Casual bites on evening menu: Homemade Chicken Goujon & chips €11.50

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The Thursday Tipple: The Confession Box, Marlborough Street, Dublin 1

If you grew up as a Catholic do you remember doing your Confession as a kid? Entering the dark, wooden box; hearing the priest speak in low, solemn tones to the confessor on the other side; the conclusive tone of the other confession giving way to silence; then the waiting as the faceless priest lifted the slider to begin your session. ‘Forgive me Father for I have sinned, it’s been six weeks since my last confession…’ Above and beyond the intimacy of revealing one’s secrets, there was the irreverent challenge of trying to hear the words of the sinner on the other side.

The Confession Box makes hearing others’ sins inevitable. I enter it mid-Monday and the tiny pub is rammed. There’s an occasional inner-city accent but most faces and sounds are foreign. A non-Monday reverie fills the air. Those gathered are not the first of the influx for Paddy’s Day, just some of the many tourists who’ve followed the scent of its reputation. You can almost imagine people climbing through the windows to get in on the upcoming bank holiday Monday.

The name originates from its proximity to the Pro-Cathedral, just up the road, though the pub’s folklore focuses on confessions of the proclaimed. Some of those involved in the War of Independence, including Michael Collins, were excommunicated for their actions. It was here that sympathetic priests from the Pro-Cathedral discreetly gave them Communion and Confession. The Big Fella is plastered across the merchandise the pub displays on its walls, glass cabinets and behind the bar: t-shirts, hats, shot glasses etc. I get why pubs do it, but it gives them the feel of a shop.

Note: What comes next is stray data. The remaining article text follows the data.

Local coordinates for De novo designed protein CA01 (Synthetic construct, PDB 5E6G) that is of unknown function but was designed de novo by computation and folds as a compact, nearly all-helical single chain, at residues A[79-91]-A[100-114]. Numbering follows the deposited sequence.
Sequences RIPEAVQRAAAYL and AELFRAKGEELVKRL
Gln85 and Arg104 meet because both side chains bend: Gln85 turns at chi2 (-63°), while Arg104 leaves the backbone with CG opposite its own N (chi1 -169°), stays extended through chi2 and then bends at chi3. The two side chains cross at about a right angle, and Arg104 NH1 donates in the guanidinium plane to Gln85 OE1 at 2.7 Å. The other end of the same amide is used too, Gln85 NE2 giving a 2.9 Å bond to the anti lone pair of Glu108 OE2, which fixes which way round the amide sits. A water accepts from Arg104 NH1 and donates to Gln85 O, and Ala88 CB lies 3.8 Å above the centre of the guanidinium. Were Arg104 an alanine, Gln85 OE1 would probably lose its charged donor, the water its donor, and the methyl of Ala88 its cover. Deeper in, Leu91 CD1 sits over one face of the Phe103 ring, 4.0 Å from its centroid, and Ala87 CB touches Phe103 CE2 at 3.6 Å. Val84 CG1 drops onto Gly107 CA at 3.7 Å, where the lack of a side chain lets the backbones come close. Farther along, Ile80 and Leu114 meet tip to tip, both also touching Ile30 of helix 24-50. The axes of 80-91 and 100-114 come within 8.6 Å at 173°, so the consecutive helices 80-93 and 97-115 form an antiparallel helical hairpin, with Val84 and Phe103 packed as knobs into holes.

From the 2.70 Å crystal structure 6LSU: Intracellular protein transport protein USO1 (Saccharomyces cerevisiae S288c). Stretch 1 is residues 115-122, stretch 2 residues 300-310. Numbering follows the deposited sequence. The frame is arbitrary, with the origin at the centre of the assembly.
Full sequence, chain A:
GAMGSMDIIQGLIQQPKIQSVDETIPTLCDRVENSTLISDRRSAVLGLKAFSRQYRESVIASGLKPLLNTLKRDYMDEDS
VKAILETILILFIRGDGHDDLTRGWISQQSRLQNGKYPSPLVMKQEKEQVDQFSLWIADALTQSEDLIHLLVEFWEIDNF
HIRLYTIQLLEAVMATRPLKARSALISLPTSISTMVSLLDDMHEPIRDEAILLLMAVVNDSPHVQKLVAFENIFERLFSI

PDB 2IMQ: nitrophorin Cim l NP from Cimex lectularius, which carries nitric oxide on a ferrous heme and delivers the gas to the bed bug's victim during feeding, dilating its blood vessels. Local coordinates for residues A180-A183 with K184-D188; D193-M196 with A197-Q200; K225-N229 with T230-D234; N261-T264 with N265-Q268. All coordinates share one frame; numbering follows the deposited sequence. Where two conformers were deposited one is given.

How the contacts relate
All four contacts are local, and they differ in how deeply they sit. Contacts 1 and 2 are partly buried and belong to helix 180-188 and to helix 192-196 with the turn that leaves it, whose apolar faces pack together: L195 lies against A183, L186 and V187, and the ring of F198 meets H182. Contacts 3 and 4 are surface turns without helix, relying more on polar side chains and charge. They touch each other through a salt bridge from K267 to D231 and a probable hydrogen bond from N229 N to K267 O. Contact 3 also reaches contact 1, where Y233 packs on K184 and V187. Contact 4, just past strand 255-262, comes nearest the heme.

Downstairs wedged, I climb to the first floor of mint green walls and upholstery and pale wooden flooring. This room is even smaller. My choice of view is either the barman moving directly below me or of the three lads sitting by the window, some five meters away. They talk at a normal level though it feels like we’re all in the same confession box. I earwig on the guy telling his two friends about all the texts, calls and emails he got from one girl whilst starting out with another. ‘I’m not bragging,’ he says with a north of England drawl, sighing as he conveys his difficulties in moving past the former. I sensed neither is now on the scene. ‘Forgive me Father for I have sinned, it’s been a busy few months since my last confession…’

An intimate conversation in this pub I’d like to have listened in on is not this one, nor the confessions of the rebels (though they would be interesting) but one from early 1960. The pub was O’Flanagan’s then, owned by renowned sports player Mick O’Flanagan. He was one of the only pair of brothers to have played for Ireland in both rugby and soccer. He was a member of the Grand Slam winning team of 1948. After the untimely death an Irish Press sports editor and football writer in the 1950s a group of soccer reporters formed an impromptu committee to organise a charity fundraiser for his widow and family. In the following years, those involved wanted to formalise the committee. Soccer journalists felt they needed a collective voice to lobby the Football Association of Ireland and deal with clubs about facilities and match accreditation.